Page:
Women in The Face of Climate Change: The Driving Force for Any Solution

Mar 8, 2016

(Photo: ©UNDP Cambodia)

According to the Intergovernmental Panel on Climate Change’s fifth assessment report, the world will continue to be vulnerable to climate change regardless of low or high emission scenarios. Over the 21st century, world temperature will continue to rise and extreme precipitation events will become more intense and frequent. Developing countries such as Cambodia will bear the most burden of climate change impacts. It is inevitable that climate change effects such as floods, droughts, windstorms and seawater intrusion will have severe implications on the country’s development.  While Cambodian women may be among the most vulnerable to the consequences of climate change, they are integral to any solution.

An assessment from the Ministry of Environment reports that in the last 20 years, agricultural production lost 62% and 36% due to floods and droughts, respectively. In addition, climate change financing estimates that if world temperature rises by 20C, the damage that climate change brings will reduce 3.2% of GDP by the year 2050.

While climate change affects everyone regardless of wealth status, education levels and ages, people with disabilities and women remain disproportionately vulnerable. Climate change impacts such as droughts and floods can increase women’s workload and limit women’s access to natural resources, thereby limiting their decision rights, mobility and decision making at household and community levels.

In the 2013 floods, 377,354 households and 1.8 million individuals living in 20 provinces in Cambodia were severely hit. Women and children were the most affected. Women were stranded at home during the flood due to cultural and gender constraints to mobility and reduced livelihood activities.

Disruption to health care infrastructure and service left pregnant women to deliver in very critical conditions such as flooded delivery rooms or worse, at home where immediate medical care is not available.

Another factor that places women, especially those from poor rural communities and are  therefore in more vulnerable conditions, is the lack of timely and reliable climate information. A Vulnerability Reduction Assessment (VRA) conducted by the Cambodia Community Based Adaptation Programme in over 35,000 households in 21 provinces across the country demonstrates that women are greatly affected by climate change. This is due to their limited ability to access information on climate change and on how to protect themselves against climate-related disasters.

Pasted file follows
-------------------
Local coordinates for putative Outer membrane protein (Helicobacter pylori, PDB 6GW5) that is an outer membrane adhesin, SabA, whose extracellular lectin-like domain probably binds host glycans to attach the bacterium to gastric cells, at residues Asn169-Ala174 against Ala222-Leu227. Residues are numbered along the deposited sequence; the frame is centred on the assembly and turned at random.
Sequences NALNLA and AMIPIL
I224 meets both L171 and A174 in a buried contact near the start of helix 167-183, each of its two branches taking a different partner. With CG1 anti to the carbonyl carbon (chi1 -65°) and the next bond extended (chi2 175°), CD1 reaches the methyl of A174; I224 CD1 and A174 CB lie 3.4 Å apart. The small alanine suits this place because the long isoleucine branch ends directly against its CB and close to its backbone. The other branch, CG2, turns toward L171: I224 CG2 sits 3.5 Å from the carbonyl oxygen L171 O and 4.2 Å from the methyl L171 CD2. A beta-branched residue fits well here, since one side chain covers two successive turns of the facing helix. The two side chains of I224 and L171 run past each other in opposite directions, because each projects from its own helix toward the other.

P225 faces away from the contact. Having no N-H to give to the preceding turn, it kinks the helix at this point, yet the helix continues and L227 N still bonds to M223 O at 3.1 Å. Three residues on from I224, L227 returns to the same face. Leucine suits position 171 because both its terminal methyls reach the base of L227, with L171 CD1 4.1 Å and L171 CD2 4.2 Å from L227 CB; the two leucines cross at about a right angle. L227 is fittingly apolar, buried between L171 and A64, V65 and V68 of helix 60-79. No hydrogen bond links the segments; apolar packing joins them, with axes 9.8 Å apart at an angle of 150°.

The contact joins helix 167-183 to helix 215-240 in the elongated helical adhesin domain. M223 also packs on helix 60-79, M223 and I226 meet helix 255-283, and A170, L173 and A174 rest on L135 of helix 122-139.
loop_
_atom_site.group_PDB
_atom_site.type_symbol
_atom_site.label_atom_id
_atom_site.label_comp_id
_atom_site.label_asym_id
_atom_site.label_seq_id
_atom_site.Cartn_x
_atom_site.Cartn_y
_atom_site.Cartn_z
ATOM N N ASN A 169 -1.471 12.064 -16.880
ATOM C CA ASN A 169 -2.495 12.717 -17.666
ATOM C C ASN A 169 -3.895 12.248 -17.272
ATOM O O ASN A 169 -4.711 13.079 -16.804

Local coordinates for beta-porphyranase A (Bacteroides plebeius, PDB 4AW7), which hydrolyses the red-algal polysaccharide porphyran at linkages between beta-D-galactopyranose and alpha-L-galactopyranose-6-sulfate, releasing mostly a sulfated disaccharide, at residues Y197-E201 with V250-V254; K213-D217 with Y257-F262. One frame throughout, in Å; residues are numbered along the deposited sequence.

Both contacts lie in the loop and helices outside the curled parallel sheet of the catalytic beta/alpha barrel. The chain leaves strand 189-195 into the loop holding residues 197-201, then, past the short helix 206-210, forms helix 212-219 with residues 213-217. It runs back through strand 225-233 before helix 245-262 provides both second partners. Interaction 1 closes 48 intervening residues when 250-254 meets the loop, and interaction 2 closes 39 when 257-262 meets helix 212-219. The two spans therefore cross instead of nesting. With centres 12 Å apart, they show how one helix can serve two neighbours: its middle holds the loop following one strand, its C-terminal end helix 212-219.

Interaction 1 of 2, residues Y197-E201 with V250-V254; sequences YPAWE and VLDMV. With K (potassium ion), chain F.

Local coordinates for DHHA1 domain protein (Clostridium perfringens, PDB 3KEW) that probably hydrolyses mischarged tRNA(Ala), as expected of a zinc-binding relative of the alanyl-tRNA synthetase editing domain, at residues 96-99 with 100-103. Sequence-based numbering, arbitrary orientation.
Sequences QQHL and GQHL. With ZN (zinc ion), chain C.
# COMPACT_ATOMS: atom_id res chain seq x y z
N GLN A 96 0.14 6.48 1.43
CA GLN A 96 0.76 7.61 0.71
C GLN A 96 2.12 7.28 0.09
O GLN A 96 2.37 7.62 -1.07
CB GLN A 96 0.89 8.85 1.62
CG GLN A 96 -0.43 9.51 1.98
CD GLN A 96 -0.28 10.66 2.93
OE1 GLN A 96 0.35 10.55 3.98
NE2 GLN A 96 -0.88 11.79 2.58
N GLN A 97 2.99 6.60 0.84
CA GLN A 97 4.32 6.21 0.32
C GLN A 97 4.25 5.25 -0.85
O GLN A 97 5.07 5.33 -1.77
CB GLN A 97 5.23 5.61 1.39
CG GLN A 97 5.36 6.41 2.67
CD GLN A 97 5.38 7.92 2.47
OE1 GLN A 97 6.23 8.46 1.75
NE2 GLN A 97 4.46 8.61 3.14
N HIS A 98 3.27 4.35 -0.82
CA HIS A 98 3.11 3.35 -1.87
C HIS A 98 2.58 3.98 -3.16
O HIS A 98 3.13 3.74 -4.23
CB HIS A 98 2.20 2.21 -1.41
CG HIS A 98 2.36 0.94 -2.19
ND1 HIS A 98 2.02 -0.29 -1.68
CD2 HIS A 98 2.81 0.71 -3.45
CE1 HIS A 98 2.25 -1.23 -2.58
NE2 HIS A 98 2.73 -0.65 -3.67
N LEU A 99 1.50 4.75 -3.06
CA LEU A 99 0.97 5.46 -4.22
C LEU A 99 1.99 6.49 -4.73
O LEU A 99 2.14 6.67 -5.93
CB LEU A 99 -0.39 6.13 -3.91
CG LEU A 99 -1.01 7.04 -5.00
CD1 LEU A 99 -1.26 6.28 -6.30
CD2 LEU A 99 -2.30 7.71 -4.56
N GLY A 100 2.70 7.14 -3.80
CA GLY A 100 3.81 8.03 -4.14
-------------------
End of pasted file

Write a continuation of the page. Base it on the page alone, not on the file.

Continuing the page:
Despite being portrayed as victims to climate change, women play a crucial role in climate change adaptation and mitigation. In the VRA results, for example, women tend to be more concerned about climate change impacts on their families’ future, particularly the threat of slipping into deeper poverty. Whereas, men are more concerned about the effects of climate change on natural resources for profit. 

It is increasingly evident that women would also play an important role in natural resource stewardship such as forest and biodiversity, which are important in mitigating climate change effects.

For instance, a group of women in Trapeang Chan commune, Boribo district in Kampong Chnang province would never have thought that they could do more than just household chores such as cooking, until they participated in the Sustainable Forest Management Project in 2012. Their knowledge on natural resources have proven vital in forest inventory exercise.

With training, they have begun to play more active roles in forest protection such as joining forest patrols and participating in the development process of their Community Forest Management Plan.

Women are also a driving force in climate innovative solutions. In Kratie and Preah Vihea provinces, a project on Promoting Climate-Resilient Water Management and Agricultural Practices shows that solutions on domestic water and home gardening generated by women groups not only address the water shortage problem, but also improved their food security and income generating capacity.

As illustrated in different cases here, women should not only be seen as passive agents facing climate change challenges, but their roles must be recognized as part of long-term solutions to the impacts of climate change.



UNDP has been supporting the Government in institutionalizing gender issues in its policies and national strategies. Specifically through financial support from European Union and the Government of Sweden, UNDP provided technical assistance in developing the Gender and Climate Change Strategic Programme which draws on women’s knowledge and roles relevant to climate change adaptation and mitigation. UNDP works to strengthen capacity and provide an enabling framework for women to participate in decision making processes to improve resilience of their communities. In addition, women have actively participated in mainstreaming gender in developing the framework for a community-based forest management plan. At the commune level, women were also trained to produce and market energy-efficient stoves, giving them sustainable livelihoods and income while reducing their reliance on non-timber forest products.

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